Rising in Tibet, the Indus River flows northwest into Pakistan, in a deep trough dividing the Himalaya from the Karakoram and the Indian subcontinent from Asia. It turns south in Baltistan, one of Pakistan's northern provinces, a land of glaciers, rivers and mountains inhabited by Balti people whose ancestors immigrated from Tibet.
Squeezed in between Pakistan's two wars (one with India over Kashmir, the other with the Taliban over the North West Frontier Province), Baltistan is known for its trekking and mountaineering, rather than the violence of the rest of the country. Home to the Karakoram range, the densest mass of glaciers and high mountains on earth, including 28, 416 ft. K2, second only to Mt. Everest, Baltistan and its capital Skardu have been tourist hubs for decades.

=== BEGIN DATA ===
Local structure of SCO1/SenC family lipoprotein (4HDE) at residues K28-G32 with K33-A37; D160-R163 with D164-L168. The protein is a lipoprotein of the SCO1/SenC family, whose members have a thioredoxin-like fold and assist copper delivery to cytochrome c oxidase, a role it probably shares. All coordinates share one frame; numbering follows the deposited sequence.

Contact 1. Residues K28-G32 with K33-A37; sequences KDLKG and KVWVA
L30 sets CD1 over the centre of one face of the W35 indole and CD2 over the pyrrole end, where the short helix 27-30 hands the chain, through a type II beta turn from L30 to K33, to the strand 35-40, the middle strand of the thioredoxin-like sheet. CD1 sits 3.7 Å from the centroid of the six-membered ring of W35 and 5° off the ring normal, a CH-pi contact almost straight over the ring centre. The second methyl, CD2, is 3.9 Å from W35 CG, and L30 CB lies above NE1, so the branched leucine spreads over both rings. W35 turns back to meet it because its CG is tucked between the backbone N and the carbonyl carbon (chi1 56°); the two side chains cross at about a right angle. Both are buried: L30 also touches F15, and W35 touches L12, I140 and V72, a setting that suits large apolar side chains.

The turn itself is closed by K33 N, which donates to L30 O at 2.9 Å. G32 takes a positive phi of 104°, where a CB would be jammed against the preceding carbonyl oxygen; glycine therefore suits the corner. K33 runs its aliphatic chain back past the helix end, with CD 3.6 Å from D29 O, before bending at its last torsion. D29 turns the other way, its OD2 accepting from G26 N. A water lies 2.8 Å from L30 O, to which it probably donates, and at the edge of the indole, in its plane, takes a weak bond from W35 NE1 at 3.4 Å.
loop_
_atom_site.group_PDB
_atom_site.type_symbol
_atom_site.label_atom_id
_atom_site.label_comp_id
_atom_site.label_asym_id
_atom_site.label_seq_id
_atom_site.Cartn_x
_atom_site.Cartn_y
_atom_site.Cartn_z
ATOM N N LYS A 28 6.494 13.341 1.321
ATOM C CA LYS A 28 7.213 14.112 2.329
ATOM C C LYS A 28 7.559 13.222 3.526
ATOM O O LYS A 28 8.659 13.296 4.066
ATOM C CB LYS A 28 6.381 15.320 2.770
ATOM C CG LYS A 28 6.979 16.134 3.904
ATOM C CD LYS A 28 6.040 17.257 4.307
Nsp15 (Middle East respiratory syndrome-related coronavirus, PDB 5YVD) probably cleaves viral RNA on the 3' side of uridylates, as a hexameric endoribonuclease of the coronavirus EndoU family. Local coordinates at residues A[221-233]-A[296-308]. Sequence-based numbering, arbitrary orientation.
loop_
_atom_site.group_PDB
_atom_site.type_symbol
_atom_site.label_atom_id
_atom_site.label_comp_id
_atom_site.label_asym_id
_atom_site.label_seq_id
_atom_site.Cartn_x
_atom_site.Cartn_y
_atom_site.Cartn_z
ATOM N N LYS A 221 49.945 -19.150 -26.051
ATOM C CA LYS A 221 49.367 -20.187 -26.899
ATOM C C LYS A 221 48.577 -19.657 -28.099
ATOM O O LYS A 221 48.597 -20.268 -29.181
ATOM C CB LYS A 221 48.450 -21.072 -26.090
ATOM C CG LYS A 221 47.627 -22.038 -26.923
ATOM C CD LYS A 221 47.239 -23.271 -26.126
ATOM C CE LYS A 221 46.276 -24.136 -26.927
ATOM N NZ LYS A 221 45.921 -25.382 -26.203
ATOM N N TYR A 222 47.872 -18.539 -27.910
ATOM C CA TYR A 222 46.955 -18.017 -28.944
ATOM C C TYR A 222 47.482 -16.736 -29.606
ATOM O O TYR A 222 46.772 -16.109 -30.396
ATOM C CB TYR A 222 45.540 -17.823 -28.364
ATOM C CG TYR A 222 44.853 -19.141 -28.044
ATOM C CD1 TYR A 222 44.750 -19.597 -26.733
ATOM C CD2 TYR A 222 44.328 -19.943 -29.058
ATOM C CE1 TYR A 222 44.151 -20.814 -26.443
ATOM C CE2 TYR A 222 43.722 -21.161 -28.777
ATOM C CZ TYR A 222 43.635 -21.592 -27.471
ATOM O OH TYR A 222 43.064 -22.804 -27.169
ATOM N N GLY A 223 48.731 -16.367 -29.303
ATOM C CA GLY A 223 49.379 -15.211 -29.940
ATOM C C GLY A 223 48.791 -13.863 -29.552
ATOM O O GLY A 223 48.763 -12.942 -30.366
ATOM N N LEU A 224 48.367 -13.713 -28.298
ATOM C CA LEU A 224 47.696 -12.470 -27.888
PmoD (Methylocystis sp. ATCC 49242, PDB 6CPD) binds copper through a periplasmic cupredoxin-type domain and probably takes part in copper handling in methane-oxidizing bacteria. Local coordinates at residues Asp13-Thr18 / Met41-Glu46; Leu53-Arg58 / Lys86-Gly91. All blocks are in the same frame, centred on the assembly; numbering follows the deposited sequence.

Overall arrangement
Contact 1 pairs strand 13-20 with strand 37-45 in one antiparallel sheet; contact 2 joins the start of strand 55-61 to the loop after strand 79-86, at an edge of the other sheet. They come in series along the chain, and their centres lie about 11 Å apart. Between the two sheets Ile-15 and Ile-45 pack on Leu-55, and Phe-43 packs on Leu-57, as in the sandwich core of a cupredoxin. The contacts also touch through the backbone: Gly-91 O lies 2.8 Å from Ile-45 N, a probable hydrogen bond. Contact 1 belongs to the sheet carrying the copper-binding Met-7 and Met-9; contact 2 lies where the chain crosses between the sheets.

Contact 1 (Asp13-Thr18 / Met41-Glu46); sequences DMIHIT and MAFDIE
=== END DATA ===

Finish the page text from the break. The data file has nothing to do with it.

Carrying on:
It is to Skardu I came to find another side of Pakistan, away from the conflict, the suffering and terror. And from my Pakistan Airways window, gazing down upon endless snow-capped peaks, I knew that was what I would find.